Market Research Is Key To Success For Young Entrepreneurs - Julie Kubia, Research Director, Africa Field Agents, Kenya
What opportunities and challenges do Africa’s young entrepreneurs face in the African Continental Free Trade Area (AfCFTA)? On behalf of the Economic Commission for Africa, Busani Busani put the question to Julie Kubia, research director of Africa Field Agents, a Kenya-based marketing firm.
Julie Kubia, Research Director, Africa Field Agents, Kenya
What trade prospects does the AfCFTA present for African youth?
The AfCFTA holds immense potential. Imagine what it means when people across Africa can finally access a single market for goods and services! The removal of trade barriers presents opportunities for young people looking for new markets. They are entrepreneurial, open-minded and view risk differently.
We trade a lot with Europe, China and other regions, but now we are increasing the potential for a young Kenyan farmer or entrepreneur to find a new market for Kenyan tea in Nigeria or Morocco or to access Moroccan mint tea for sale in the Kenyan market. That is a big opportunity.
The AfCFTA also promotes investment and industrialization, and so it’s also about increasing openings for jobs in manufacturing and tapping into new value chains in agriculture or technology. One of the most exciting aspects is AfCFTA’s emphasis on the digital economy, which encourages young entrepreneurs to leverage technology in e-commerce and scale up.
While AfCFTA’s primary objective is to foster intra-African trade and boost economic growth, the dream of many young Africans is to travel to other countries. We often think of travel in overseas terms, but the AfCFTA’s protocol on free movement of people within Africa can be a game changer. If young people can trade, travel and find jobs on the continent, they will contribute to the prosperity of Africans.
If young people can trade, travel and find jobs on the continent, they will contribute to the prosperity of Africans
Is the emphasis on women and youth necessary in promoting youth in trade?
Yes. We are a very young continent. Experts tell us that more than 60 per cent of the continent’s population is young and about 50 per cent is female. Youth and women represent the majority of those who manage small and medium enterprises and start-ups. This makes these two demographics key drivers of trade.
By actively engaging women and youth in trading goods and services, we pave the way for inclusive economic growth. They are our present and our future.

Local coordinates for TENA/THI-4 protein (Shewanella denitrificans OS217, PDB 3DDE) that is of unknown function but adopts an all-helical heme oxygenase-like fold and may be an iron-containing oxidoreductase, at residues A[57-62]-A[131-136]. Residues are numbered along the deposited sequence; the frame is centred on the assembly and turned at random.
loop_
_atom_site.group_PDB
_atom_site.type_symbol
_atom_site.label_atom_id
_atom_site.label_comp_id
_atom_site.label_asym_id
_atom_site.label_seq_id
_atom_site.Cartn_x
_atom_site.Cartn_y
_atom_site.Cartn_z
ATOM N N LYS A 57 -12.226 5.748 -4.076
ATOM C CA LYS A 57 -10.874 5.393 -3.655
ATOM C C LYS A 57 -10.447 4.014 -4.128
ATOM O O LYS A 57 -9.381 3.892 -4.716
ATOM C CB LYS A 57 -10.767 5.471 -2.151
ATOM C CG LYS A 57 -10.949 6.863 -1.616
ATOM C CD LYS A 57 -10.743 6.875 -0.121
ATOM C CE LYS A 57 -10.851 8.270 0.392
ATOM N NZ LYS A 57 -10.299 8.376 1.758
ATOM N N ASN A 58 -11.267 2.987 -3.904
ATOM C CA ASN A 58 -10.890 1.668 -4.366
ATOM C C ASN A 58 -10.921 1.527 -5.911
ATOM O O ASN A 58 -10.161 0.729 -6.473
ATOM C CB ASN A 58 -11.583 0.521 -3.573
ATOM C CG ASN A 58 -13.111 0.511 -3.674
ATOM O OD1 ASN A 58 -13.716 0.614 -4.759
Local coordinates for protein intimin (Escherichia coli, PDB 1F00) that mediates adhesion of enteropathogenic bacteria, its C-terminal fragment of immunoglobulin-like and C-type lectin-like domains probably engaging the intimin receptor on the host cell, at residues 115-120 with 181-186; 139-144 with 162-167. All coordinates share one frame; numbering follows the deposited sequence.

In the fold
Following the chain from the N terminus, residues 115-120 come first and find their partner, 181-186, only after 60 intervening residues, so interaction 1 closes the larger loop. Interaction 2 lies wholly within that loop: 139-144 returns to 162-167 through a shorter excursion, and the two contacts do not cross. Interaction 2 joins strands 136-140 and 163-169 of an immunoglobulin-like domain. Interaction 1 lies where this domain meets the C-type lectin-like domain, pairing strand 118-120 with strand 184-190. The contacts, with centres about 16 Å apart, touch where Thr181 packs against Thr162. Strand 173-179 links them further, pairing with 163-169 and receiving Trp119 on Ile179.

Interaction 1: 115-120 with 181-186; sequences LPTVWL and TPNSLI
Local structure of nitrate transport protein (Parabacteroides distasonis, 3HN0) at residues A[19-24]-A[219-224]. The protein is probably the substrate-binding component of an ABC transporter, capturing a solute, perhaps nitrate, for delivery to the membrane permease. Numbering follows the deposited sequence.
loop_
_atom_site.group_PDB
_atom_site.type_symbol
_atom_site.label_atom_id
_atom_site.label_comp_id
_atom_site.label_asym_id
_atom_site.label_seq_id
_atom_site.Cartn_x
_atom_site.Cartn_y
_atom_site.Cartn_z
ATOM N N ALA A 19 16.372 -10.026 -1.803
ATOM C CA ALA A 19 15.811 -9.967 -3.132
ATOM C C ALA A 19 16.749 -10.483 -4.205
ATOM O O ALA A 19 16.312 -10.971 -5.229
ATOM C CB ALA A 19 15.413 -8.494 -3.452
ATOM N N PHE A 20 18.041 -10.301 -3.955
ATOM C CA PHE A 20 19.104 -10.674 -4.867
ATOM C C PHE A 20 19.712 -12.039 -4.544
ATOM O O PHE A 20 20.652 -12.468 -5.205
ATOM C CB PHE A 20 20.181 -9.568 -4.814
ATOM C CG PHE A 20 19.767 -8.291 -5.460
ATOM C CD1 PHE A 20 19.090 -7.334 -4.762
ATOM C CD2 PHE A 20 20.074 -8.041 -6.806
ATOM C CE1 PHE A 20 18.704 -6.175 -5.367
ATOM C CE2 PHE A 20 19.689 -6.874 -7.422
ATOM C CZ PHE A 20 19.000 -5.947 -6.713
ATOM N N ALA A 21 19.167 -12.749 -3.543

What kinds of challenges do Africa’s young entrepreneurs encounter, and how might they address those challenges?
Entrepreneurship is tough for anyone, regardless of age. Young people face many challenges, such as limited access to capital. Many struggle to secure financing to launch and sustain their businesses. Traditional financial institutions often require collateral or a lengthy credit history, locking out many aspiring young entrepreneurs.
We need more access to domestic funding and banking systems that meet the needs of the younger generation. Banks must dramatically change their understanding of risk. We will not thrive as a continent until we advance new models for assessing risk.
By actively engaging women and youth in trading goods and services, we pave the way for inclusive economic growth
How crucial is market research for young entrepreneurs?
I cannot overstate the need for market research, particularly for young entrepreneurs seeking to carve their niche. Market research yields crucial insights into consumer preferences, market trends and industry dynamics. It validates ideas and refines strategies to align with target market needs.
Those may sound like abstract ideas, but I have seen many businesses fail because they didn’t conduct or pay attention to research. For instance, a company wrongly uses sales figures from Australian, US, and UK markets to launch an expensive water purifier product in Kenya. The uptake will not be the same, because Kenya is a developing country with different priorities in terms of basic necessities and wallet spending.
As the demand for goods and services grows across the continent, the youth can seize these opportunities and become key catalysts in the continent’s economic transformation.
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